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InHouse Wills & Probate

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Transferable NRB and RNRB

 

The TNRB rules apply for anyone passing away on or after 9th October 2007. If they had been previously widowed (at any date, including before 2007) and their late spouse did not exploit all of their own IHT-free allowance (the ‘NRB’ or the equivalent under the tax rules that applied at the time) then the unused proportion of the allowance can be transferred to offset IHT on the 2nd estate.

What does that mean? Well, for most married couples (or legal Civil Partners) it means that the first to pass away can leave everything to the surviving spouse tax-free and then the survivor’s estate can use both NRB allowances to offset against IHT (that is a total of £650,000, based on the current level of the NRB). But be careful if one or both of you are considered ‘domiciled’ outside of the UK, since it brings in some limitations to how this works.

As ever with tax rules there are regulations around this and it does NOT happen automatically. The Executors on the 2nd estate have to claim the transfer. They have to prove that the 1st estate did not use its NRB, which means that they need the paperwork from the administration of the 1st estate. All too often this paperwork is minimal and perhaps was not kept at all. Therefore it is all the more important to handle probate and estate administration carefully and this places an extra burden on whoever acts as Executor - even when it is simply a couple leaving everything to each other.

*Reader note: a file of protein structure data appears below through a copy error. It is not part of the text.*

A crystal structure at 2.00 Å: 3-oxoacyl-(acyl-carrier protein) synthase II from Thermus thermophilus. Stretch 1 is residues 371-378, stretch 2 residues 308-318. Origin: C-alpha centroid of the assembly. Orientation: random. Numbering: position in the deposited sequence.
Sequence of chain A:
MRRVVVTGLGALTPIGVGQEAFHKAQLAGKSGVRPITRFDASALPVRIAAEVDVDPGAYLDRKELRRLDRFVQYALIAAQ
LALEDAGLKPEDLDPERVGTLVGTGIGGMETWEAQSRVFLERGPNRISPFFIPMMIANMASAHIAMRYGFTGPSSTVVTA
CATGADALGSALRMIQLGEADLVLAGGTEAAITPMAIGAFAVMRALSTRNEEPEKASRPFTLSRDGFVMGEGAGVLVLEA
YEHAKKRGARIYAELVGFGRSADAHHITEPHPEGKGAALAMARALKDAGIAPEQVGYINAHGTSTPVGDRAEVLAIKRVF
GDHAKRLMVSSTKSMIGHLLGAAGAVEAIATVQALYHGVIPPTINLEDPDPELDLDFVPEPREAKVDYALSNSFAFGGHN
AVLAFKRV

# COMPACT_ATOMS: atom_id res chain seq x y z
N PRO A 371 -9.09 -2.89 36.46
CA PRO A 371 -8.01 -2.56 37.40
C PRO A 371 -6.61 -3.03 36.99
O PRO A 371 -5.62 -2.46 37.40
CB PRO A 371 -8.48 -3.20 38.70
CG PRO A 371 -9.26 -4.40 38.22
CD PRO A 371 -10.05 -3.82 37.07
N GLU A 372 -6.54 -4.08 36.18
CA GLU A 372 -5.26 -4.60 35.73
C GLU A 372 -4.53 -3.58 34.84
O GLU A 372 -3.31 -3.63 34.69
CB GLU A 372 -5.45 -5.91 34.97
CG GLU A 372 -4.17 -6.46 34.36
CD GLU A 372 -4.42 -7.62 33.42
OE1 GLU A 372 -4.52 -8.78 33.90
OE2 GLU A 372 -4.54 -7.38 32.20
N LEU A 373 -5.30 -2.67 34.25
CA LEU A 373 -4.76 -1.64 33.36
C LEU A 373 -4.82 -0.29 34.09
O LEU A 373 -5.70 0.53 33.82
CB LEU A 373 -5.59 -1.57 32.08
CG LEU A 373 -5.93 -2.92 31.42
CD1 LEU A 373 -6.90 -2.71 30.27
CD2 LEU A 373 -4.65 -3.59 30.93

Even if the Transferable NRB does save IHT, it does nothing to protect family assets against other attacks. That is why it is still important to make appropriate Wills, such as with Trusts, to protect your family’s inheritance.

There are special circumstances where it is possible for a couple exploit 3 or even 4 NRB allowances. This is where either or both of the couple have been previously widowed from an earlier marriage and their first spouse did not exploit their NRB allowance and the couple now create special Wills with IHT-saving trusts in them. If you think this could apply to you then you definitely need our detailed advice.

It is proposed that from April 2017 there will be an extra tax allowance, the Residence Nil Rate Band (RNRB). This can be offset against a qualifying property (normally your main home), provided it is being passed to what are defined as ‘close relatives’. The allowance will start at £100,000, rising to £175,000 by 2020. If the allowance is unused it could be transferred to the estate of a spouse (or Civil Partner), but the details of how this can be used look to be even more complicated than for the basic Transferable NRB. In particular it would seem even more vital that very detailed records are kept when the first member of a couple passes away. Therefore, executors should seek guidance when dealing with an estate, even if initially it all appears very simple and does not need a grant of probate.

Transferable NRB

When the IHT rules were changed many newspapers said that the Nil Rate Band for couples had doubled. That was misleading and could cause any families to miss out on their full inheritance.